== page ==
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Miami loses 27-17 to Duke. In football. Again.

Pathetic. Embarrassing.

NCAA Football: Miami at Duke James Guillory-USA TODAY Sports

There are a lot of words written below. You’ll read about a game that had a lot of promise for the Miami Hurricanes, despite struggling against a Duke team that had lost five in a row to Virginia, UNC, Notre Dame, Syracuse and Wake Forest and six of their last seven.

Something happened some time before the FIU game or I have no idea when that shifted the small amount of momentum Miami had built following three straight wins over Pitt, Florida State and Louisville.

Disturbing is one way to put it. Embarrassing is another. Flat out sad is probably the best way to describe it. The amount of talent present on this team and around the program is plentiful, but I’m tired of that conversation. There is a severe lack of pride in wearing the uniform.

If you dare, here’s how it happened:

It was a brisk 48 degrees and rainy as the game kicked off in Wallace Wade Stadium for the regular season finale between the two ACC teams. There wasn't really much at stake in this game — Miami was already bowl eligible and Duke wouldn't reach the necessary six win mark even with a victory.

NCAA Football: Miami at Duke James Guillory-USA TODAY Sports

This was just a game Miami had to show up to and win because they were the better team and they had to prove that they could win the games they were supposed to win, especially coming off a devastating, momentum halting loss to FIU.

The Hurricanes defense came out and forced a quick three and out, but the Blue Devils did the same. It was a slow start for both offenses out of the gate.

Greg Rousseau and Jonathan Garvin got it going on their second series with a sack each and wound up forcing a 46-yard field goal attempt that was missed by A.J. Reed. But that’s not to say that Duke didn't have an opportunity.

Quentin Harris missed a wide open receiver who got behind sophomore corner D.J. Ivey for what would have been an easy touchdown.

But the Hurricanes offense, once again, couldn't put it together. Jarren Williams nearly threw another interception and the offenses’ blandness continued to stunt the potential of what could be with the talent and athletes at the disposal of offensive coordinator Dan Enos.

NCAA Football: Miami at Duke James Guillory-USA TODAY Sports

It’s getting to a point where a decision needs to be made by Manny Diaz about what direction he wants this program to go in. Are you going to choose to believe that this pro-style, snails pace offense is some day going to take this program to the next level or do you bring in a young, innovative mind to change the landscape of the Miami offense forever?

The latter seems to be the obvious choice. Through three drives of the game against a defense that had given up over 38 points in four of their last five games, the Hurricanes had just 13 total yards and failed to get a first down.

Garvin continued to play well with another tackle for loss on Harris, but Duke was able to convert a 3rd and 12 with a 15-yard pass from Harris to Jalon Calhoun.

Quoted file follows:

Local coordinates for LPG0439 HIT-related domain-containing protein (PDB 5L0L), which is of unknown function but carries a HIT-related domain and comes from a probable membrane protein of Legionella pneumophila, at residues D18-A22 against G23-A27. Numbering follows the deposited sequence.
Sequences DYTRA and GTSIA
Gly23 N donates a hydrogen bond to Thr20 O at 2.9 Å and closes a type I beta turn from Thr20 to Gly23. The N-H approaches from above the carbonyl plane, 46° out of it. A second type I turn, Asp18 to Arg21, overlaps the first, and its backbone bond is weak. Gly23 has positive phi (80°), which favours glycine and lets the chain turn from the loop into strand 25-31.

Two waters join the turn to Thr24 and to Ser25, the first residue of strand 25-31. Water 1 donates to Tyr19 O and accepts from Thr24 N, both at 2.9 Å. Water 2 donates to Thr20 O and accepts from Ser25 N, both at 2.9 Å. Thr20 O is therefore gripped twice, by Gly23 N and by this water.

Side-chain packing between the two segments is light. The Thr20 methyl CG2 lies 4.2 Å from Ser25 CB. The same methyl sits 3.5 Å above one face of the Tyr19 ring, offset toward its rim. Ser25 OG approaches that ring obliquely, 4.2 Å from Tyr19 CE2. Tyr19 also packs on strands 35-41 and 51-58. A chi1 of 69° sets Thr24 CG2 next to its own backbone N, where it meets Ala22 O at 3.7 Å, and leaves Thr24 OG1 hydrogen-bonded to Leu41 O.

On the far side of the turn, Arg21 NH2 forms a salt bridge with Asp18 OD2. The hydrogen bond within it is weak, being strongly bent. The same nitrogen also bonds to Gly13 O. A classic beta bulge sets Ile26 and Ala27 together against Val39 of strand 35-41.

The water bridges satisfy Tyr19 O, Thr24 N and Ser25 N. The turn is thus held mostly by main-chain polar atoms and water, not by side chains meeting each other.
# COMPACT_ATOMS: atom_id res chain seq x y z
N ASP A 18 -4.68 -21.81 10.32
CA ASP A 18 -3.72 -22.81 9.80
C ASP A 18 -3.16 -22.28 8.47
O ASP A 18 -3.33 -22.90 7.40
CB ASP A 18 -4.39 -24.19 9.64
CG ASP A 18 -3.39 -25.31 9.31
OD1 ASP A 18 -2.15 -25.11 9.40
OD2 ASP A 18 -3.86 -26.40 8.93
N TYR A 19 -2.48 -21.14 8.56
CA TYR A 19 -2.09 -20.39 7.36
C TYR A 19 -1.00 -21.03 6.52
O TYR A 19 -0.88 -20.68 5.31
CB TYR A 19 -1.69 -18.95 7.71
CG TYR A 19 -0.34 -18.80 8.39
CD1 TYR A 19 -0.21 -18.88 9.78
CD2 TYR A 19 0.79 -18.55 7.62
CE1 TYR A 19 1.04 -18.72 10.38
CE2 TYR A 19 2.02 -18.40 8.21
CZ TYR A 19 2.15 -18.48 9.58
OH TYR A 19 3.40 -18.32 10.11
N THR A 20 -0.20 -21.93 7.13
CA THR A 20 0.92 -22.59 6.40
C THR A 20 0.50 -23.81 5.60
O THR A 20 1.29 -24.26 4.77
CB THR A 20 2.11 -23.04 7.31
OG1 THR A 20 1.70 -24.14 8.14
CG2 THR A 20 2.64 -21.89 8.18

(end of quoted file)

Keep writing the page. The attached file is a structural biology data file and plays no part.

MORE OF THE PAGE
The next play was a 27-yard reception to Aaron Young, who was somehow unattended down the field. Two inexcusable gains by the Duke offense led to a 40-yard field goal by Reed to give the Blue Devils a 3-0 lead with 3:06 left in the first quarter.

When the Hurricanes got the ball back, Zion Nelson was beat badly on first down and a play-action pass call by Enos took too long to develop resulting in Williams getting sacked.

A 13-yard pass to Will Mallory on third and long wasn't enough and Miami was forced to punt.

BUT THEY RAN A FAKE and Lou Hedley ran it 21-yards for a first down.

K.J. Osborn sparked the offense after the momentum swing with a 15-yard reception that set up a first down run by Cam’Ron Harris, who got the start in place of the injured Deejay Dallas.

A pass interference penalty on Duke defensive back Josh Blackwell on Osborn put Miami in the red zone and set up an 8-yard touchdown run by Harris to give Miami a 7-3 lead early in the second quarter.

NCAA Football: Miami at Duke James Guillory-USA TODAY Sports

But that all changed very quickly. Duke put together a complete drive with runs by Deon Jackson and a 24-yard Quentin Harris draw that went for a touchdown, giving Duke a 10-7 lead. It was just poor execution of containing the quarterback, which the film tells you is Duke’s most explosive playmaker.

How Duke was able to run right up the middle of the defense for a long score is beyond me.

The offense got the ball back and looked like they were once again going to be stopped quickly, but Williams was patient in the pocket and found the tight end Mallory for a 23-yard gain on 3rd and 5, the Hurricanes first third down conversion of the game.

And before you knew it the Canes faced third and long again. A defensive holding call gifted Miami with a first down after Osborn failed to gain the necessary yardage to move the sticks.

Despite the extra opportunity, Miami wasn't able to capitalize as Williams missed a wide open Osborn in the end zone and took a terrible and avoidable sack on 3rd and 10. Miami punted and Duke took over on their 21.

Back to back runs, highlighted by a 42-yard Mataeo Durant run, put the Blue Devils at Miami’s 20. On the play, senior linebacker Mike Pinckney injured what appeared to be his knee and was replaced by freshman Sam Brooks, not Ryan Ragone, who was Pinckney’s replacement earlier in the year.

NCAA Football: Duke at Wake Forest Jeremy Brevard-USA TODAY Sports